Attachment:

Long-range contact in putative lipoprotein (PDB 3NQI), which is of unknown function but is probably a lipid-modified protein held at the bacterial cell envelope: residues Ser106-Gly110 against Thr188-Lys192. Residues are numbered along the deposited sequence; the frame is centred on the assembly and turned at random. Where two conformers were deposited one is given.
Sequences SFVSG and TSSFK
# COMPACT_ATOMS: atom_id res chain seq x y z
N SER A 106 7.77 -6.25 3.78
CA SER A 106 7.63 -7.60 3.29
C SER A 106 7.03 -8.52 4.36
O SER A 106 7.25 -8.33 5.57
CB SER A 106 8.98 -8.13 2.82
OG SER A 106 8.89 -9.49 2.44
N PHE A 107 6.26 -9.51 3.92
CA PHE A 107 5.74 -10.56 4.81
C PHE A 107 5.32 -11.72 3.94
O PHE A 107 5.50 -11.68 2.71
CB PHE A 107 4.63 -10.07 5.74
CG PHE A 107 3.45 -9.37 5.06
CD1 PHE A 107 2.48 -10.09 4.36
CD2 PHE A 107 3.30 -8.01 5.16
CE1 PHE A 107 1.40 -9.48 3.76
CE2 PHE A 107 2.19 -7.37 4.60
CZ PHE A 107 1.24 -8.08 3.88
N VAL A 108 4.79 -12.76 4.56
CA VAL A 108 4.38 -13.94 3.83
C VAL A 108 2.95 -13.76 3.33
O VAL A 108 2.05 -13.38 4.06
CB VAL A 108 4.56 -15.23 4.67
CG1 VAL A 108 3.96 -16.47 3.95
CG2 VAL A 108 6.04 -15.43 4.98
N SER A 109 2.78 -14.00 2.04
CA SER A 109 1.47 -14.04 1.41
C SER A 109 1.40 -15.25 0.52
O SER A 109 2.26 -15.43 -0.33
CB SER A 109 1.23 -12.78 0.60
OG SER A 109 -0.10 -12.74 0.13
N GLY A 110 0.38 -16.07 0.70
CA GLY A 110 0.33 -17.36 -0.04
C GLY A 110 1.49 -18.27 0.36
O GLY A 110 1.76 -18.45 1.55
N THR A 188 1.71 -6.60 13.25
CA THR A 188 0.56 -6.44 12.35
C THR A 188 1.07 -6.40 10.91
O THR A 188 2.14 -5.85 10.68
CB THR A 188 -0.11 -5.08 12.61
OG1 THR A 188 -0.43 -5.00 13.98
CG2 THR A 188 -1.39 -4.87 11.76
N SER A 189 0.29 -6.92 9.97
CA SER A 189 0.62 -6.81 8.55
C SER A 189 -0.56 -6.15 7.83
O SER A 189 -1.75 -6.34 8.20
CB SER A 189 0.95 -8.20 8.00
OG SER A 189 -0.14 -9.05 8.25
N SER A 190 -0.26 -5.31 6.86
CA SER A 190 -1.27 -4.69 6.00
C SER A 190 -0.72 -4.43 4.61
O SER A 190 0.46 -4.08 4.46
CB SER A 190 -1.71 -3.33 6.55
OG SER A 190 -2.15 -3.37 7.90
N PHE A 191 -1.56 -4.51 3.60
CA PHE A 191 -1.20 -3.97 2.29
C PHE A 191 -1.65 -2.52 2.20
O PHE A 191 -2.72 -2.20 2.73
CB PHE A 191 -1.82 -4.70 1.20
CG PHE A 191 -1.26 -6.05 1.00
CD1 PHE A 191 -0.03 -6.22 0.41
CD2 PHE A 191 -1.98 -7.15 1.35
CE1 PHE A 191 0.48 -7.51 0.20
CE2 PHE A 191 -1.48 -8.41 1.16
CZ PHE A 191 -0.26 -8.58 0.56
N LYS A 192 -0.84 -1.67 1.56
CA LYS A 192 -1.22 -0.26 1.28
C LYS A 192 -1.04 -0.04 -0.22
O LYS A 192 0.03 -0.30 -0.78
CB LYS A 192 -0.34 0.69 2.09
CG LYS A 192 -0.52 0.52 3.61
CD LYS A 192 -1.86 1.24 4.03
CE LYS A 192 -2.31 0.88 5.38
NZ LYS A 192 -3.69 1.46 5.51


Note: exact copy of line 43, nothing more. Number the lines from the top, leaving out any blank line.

OG1 THR A 188 -0.43 -5.00 13.98